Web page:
Elyssa J. Salinas


When I hear someone say, “the body is a temple,” referring to how I should act toward my body in reference to God, I find that my entire body tenses up, my hands ball up into fists and I resist the urge to roll my eyes or cause physical harm to that person.

One reason is that this reference usually comes up when talking about exercise and healthy eating. Even though it comes from a passage from 1 Corinthians that refers to fornication, today we cite it casually when somebody forgoes that extra dessert or spends hours at the gym. When I hear that phrase, I feel that others make an automatic assumption that because of my size, the concept is foreign to me.

Food is meant for the stomach and the stomach for food, and God will destroy both one and the other. The body is meant not for fornication but for the Lord, and the Lord for the body. And God raised the Lord and will also raise us by his power. Do you not know that your bodies are members of Christ? . . . Or do you not know that your body is a temple of the Holy Spirit within you, which you have from God, and that you are not your own? For you were bought with a price; therefore glorify God in your body. (1 Corinthians 6:13-20)

There is a lot in this passage, but I come to verse 19 where we find that verse about the body being a temple. This verse and really the whole section is a rhetorical question and an angry one at that.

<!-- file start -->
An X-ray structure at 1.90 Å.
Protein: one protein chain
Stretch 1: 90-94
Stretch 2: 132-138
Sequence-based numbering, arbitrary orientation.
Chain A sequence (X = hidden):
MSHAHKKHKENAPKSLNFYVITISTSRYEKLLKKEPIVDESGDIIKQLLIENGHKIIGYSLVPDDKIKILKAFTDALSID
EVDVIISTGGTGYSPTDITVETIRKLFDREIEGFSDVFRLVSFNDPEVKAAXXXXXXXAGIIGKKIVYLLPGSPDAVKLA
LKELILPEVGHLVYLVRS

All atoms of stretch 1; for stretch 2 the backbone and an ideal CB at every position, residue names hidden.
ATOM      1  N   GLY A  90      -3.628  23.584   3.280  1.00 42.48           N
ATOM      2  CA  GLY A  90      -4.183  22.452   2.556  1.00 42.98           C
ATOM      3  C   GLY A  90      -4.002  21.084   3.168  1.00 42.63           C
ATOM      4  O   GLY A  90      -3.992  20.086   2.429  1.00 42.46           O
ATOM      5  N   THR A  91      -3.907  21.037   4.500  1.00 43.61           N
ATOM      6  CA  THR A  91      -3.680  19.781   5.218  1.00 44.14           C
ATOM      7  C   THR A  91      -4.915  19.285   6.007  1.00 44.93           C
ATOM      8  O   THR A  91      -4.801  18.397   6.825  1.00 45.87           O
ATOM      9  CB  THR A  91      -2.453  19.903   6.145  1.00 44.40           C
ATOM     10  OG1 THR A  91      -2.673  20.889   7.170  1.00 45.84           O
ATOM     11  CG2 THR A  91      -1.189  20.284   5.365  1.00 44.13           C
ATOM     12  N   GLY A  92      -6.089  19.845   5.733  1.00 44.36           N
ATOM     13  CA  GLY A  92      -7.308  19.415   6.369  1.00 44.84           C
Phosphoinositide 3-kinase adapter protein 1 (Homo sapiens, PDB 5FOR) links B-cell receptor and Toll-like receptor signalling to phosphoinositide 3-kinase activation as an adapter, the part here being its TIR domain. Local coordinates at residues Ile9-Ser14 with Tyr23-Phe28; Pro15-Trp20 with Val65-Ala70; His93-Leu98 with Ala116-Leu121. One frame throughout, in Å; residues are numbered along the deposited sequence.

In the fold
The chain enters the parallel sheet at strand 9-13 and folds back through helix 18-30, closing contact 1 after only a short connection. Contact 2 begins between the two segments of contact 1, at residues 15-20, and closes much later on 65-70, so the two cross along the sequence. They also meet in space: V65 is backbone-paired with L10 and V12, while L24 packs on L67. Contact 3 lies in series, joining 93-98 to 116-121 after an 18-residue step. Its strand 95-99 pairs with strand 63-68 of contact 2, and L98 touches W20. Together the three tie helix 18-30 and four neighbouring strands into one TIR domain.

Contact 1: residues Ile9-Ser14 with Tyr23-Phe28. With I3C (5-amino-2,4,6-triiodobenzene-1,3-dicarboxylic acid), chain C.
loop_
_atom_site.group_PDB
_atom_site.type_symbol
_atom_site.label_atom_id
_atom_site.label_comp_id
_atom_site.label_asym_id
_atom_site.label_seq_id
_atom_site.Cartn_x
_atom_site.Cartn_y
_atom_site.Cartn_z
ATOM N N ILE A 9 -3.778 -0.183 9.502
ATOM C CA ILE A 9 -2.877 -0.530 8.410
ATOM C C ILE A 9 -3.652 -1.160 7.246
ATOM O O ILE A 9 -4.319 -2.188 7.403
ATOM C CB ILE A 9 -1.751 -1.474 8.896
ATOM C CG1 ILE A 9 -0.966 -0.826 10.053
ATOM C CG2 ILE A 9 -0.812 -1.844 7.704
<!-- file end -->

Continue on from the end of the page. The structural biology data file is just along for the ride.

When I read this with a lens of body image I find that I want to say, “Yes! I do believe my body is a temple!” My body is a temple that is of a different size and has a lot more comfortable seating. My body is a temple that enjoys food like cheese, bread, chocolate, oranges and even Brussels sprouts!

My body is a temple that enjoys hearty exercise like hiking up a mountain trail or swimming laps. My body is a temple, just like yours–only my temple is a little different.

God made each one of us and we will never all look the same. What “healthy” looks like on you will inevitably look different on me, but that does not mean that I do not consider my body a temple. I love my body as the temple that God made.


Discussion Questions:

1. How do you treat your body as a temple?

2. What is your interpretation of the Scripture text about one’s body as a temple?

3. What kind of temple is your body?


Closing prayer:

God of the temple in each of us, be with us through our journey of loving our bodies and walk with us as we remember to treat our bodies with respect and love. You made us and love us exactly as we are, help us to remember and live in your love. Amen.


Elyssa J. Salinas is a seminary student pursuing a Masters of Divinity for ordained ministry at the Lutheran Theological Seminary at Philadelphia. She is originally from the Chicago area. As a fervent lover of the arts she has her undergraduate degree in theatre, a passion for music and has currently been performing slam poetry in both Philadelphia and Chicago. If you care to read more, read her blog at coffeetalkwithe.blogspot.com.